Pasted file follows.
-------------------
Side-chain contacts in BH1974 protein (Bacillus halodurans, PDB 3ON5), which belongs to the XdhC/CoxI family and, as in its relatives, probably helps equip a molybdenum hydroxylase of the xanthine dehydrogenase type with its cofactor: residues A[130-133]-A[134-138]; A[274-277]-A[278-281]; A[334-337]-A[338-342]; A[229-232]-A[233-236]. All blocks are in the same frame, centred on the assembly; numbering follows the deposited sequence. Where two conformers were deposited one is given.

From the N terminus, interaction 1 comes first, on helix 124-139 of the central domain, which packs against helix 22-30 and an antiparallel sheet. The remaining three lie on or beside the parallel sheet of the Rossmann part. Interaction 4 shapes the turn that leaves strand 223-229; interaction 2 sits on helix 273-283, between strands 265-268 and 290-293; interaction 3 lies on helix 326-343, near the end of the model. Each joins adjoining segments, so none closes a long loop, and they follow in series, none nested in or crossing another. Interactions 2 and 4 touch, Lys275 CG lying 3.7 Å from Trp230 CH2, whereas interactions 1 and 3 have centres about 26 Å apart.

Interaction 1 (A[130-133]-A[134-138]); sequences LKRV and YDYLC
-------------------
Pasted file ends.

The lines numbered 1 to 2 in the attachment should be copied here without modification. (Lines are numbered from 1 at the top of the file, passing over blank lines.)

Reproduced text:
Side-chain contacts in BH1974 protein (Bacillus halodurans, PDB 3ON5), which belongs to the XdhC/CoxI family and, as in its relatives, probably helps equip a molybdenum hydroxylase of the xanthine dehydrogenase type with its cofactor: residues A[130-133]-A[134-138]; A[274-277]-A[278-281]; A[334-337]-A[338-342]; A[229-232]-A[233-236]. All blocks are in the same frame, centred on the assembly; numbering follows the deposited sequence. Where two conformers were deposited one is given.

From the N terminus, interaction 1 comes first, on helix 124-139 of the central domain, which packs against helix 22-30 and an antiparallel sheet. The remaining three lie on or beside the parallel sheet of the Rossmann part. Interaction 4 shapes the turn that leaves strand 223-229; interaction 2 sits on helix 273-283, between strands 265-268 and 290-293; interaction 3 lies on helix 326-343, near the end of the model. Each joins adjoining segments, so none closes a long loop, and they follow in series, none nested in or crossing another. Interactions 2 and 4 touch, Lys275 CG lying 3.7 Å from Trp230 CH2, whereas interactions 1 and 3 have centres about 26 Å apart.